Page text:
Stressed-out birds more inviting to mosquitoes
Birds exposed to stress such as road noise, pesticides and light pollution were twice as likely to be bitten by mosquitoes that transmit the West Nile virus, finds a study.
New York: Birds exposed to stress such as road noise, pesticides and light pollution were twice as likely to be bitten by mosquitoes that transmit the West Nile virus, finds a study.
West Nile fever is a mosquito-borne infection by the virus with the same name.
The findings showed that an elevated concentration of corticosterone -- stress hormone raises the level of host attractiveness, potentially affecting the transmission of mosquito-borne diseases in a number of ways.
"Mosquitoes seem to be able to 'sniff out' the stress hormone and key in on individual birds," said lead researcher Lynn Martin, Associate Professor at University of South Florida (USF) in the US.
"For vector-borne diseases such as West Nile virus, the presence of corticosterone could influence pathogen spread through effects on contact rates with the mosquitoes that transmit it," added Stephanie Gervasi, post-doctoral student at Monell Chemical Senses Center -- a non-profit independent scientific institute in Philadelphia, US.
These stress hormones were also found to have other negative effects, including immunosuppression and increased susceptibility to infections in animals.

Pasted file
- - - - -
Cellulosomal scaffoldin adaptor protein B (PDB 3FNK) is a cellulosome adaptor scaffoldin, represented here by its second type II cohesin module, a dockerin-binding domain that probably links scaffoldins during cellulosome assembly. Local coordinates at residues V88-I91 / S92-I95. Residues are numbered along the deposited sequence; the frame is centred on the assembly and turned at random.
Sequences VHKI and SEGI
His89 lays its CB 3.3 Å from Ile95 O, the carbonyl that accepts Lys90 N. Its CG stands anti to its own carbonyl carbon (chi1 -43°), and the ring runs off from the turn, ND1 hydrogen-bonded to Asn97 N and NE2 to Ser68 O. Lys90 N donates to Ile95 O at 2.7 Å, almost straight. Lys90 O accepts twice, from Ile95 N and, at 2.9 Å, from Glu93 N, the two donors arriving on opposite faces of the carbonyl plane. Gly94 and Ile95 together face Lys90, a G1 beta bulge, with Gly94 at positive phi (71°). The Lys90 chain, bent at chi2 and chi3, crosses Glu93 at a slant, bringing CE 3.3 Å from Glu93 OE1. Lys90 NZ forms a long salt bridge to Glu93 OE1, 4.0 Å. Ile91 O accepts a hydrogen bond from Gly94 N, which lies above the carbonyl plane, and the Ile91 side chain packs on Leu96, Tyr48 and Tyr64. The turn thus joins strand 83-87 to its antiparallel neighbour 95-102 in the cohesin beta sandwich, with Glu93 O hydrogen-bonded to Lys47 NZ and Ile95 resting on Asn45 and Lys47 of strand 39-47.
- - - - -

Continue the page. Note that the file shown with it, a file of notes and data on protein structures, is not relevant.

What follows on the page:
Further, birds who underwent corticosterone treatment showed an increase in tail flicks, head shakes and other defensive behaviours much more than the birds without the hormone treatment.
However, “the mosquitoes managed to breach those defenses and feed more on stress hormone-treated birds," Martin said.
Mosquitoes use a variety of cues to locate a target, including carbon dioxide output, body size and temperature.
These signals coming from a bird could convey information about stress hormones making the birds more appealing targets for the insects, the researchers pointed out.
For the study, the team experimentally manipulated songbird stress hormones levels. Then they examined mosquito feeding preferences, feeding success and productivity as well as the defensive behaviours of birds trying to avoid being bitten.
The study also found that the mosquitoes that fed on birds with higher levels of stress hormones tended to lay different sized clutches of eggs at different rates than mosquitoes fed on control birds.
"Stress hormones altered the relationship between the timing of laying and clutch size in mosquitoes," explained Thomas Unnasch, Professor at USF, US.
These effects of bird stress on mosquito reproduction suggest that mosquito-feeding choice might also affect disease cycles in nature by changing the number of newborn mosquitoes that could be infected later by stressed birds, the authors noted.
The study also has implications for the transmission of other viruses such as Eastern Equine Encephalitis, and perhaps even Zika, said the paper published in the journal Proceedings of the Royal Society B.